The Indian Heroine Comes of Age

Trina Talukdar


Zoya, how do I love thee, let me count the ways.

I love you because you are unflinching with a pistol butt to your head. I love you because with the money your mother gave you for jhumkas, you bought a revolver. Because when the goons attacked you were chasing then down in your open jeep while your father and brother were still flailing around. But most of all, I love you because when the guy fucked and dumped you, unlike any other Indian heroine, you did not shoot yourself, and instead, went to shoot him.

Parineeti Chopra, in her in interview to NDTV India said, “There are two heroes in Ishaqzaade.” While it is unfortunate that an independent heroine, who can take care of herself, and shoots guns alongside the hero, has to be a called a “hero”, with the likes of  characters like Geet, and now Zoya, there is hope that soon the stereotype of the ‘damsel in distress in a  chiffon saree’ is going to upturn on its head.

Yes, Zoya is the hero of the movie, yet in touch with her femininity in the powerful song “Main pareshaan, pareshaan” and her innocence intact the entire while she believes that her parents will whole-heartedly accept her inter-religious marriage, that her smile can always win Abbu over, until he actually shoots her, and the look of shock and betrayal, and the death of innocence, painful on her face.

Although Yash Raj Production’s “Ishaqzaade” is yet another rendition of Shakespeare’s “Romeo and Juliet”, with star-crossed lovers from opposing factions falling in love, only to be chased down by both families to death, it is unlike any other rendition you will have seen of the classic- not the Broadway production “West Side Story”,  not Hollywood’s “Gangs of New York”, neither our own Bollywood’s “Bobby.” And what makes it different is that in Shakespeare’s over-rated “Romeo and Juliet”, where both protagonists are spineless pussies wallowing in soliloquies and then killing themselves at the end, Ishaqzaades Zoya and Parma fight for their love down to the last 3 bullets. And so, we don’t pity them, like we do R&J- but we love them and we want to fight for them.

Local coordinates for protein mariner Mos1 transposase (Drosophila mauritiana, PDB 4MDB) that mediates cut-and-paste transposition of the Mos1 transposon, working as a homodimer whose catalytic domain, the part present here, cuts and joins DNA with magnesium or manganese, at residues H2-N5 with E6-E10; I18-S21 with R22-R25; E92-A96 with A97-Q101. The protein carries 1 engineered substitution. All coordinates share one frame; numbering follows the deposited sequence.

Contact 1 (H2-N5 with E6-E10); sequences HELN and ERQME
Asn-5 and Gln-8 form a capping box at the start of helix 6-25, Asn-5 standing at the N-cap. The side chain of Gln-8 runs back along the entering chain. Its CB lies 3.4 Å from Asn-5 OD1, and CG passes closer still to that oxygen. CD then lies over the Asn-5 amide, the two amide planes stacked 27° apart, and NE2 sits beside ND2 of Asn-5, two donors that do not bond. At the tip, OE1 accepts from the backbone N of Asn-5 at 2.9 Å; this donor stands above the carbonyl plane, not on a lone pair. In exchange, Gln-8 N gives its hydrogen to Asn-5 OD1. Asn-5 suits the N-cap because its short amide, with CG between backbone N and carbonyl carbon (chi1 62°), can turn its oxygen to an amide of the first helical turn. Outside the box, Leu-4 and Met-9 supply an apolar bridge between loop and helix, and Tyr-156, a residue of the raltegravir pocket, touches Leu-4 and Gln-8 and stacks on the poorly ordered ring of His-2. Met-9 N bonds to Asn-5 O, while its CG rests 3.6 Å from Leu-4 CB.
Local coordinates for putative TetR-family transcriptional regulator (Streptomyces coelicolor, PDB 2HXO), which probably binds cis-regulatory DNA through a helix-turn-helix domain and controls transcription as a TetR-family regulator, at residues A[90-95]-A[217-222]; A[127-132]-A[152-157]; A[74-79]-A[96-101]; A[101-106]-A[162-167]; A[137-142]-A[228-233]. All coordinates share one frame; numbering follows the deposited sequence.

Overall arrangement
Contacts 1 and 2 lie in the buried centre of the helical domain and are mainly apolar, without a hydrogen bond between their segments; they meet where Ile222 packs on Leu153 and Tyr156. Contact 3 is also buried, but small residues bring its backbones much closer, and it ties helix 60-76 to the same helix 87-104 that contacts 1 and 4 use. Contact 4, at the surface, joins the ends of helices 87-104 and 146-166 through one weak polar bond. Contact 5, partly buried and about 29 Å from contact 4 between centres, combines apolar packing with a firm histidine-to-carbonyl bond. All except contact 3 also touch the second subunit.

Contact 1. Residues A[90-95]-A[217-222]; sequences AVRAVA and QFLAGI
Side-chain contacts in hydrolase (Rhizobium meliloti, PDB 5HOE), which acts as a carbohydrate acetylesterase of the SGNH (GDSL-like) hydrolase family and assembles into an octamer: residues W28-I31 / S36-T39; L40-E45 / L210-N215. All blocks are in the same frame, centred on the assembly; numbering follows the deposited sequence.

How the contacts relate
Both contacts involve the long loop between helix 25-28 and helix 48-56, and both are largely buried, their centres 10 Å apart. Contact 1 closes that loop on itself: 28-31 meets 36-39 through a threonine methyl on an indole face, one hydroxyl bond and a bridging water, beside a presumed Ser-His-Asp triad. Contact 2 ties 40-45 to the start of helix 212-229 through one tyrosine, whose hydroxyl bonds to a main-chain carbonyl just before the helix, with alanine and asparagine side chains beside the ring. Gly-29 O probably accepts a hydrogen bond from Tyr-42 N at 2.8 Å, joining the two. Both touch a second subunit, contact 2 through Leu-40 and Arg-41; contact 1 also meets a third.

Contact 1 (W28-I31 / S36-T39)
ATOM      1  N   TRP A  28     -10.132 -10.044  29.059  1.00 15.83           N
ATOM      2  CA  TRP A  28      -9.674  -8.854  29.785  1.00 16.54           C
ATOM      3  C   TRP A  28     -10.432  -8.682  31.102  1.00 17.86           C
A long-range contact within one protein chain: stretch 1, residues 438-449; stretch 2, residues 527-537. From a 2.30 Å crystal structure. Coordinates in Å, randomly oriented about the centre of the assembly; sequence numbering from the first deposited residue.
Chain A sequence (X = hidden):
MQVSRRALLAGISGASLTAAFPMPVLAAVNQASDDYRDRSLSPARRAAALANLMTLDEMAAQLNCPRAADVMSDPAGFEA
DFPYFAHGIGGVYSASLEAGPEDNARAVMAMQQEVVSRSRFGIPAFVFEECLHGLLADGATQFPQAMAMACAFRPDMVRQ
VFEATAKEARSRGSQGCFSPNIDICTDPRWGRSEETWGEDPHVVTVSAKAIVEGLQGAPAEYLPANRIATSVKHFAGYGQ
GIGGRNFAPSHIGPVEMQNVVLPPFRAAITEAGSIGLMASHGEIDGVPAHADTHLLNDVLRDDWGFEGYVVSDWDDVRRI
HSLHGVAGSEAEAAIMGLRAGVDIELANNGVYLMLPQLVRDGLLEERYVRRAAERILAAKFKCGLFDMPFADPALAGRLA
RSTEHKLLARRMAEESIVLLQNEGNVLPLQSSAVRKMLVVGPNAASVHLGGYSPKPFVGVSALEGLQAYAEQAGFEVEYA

But what appealed to me the most about the film was its realism. Zoya’s inexperience at buying guns showing when she forgets to buy bullets, the hero actually bleeds when stabbed or shot, and most important to me- while sprinting to escape the gunned men, Parineeti Chopra is wearing sensible shoes, and her hair is tied in a neat braid. It bothers me to no end when in action movies, the heroines are running in heels with their hair flying all over. Forget about the discomfort! It is actually impossible- the hair all over your face would render you blind to attached. As for the shoes, I tried running in heels- I fractured my leg!

And so, ladies and gentlemen, with “Ishaqzaade”, not only does the Indian Heroine come of age, so does realism. I only hope we can cling on to it and make it stay.

Oh, PS- waistcoats on kurtas and yellow glares are here, and they will stay.

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"The Indian Heroine Comes of Age" by @bongbuzz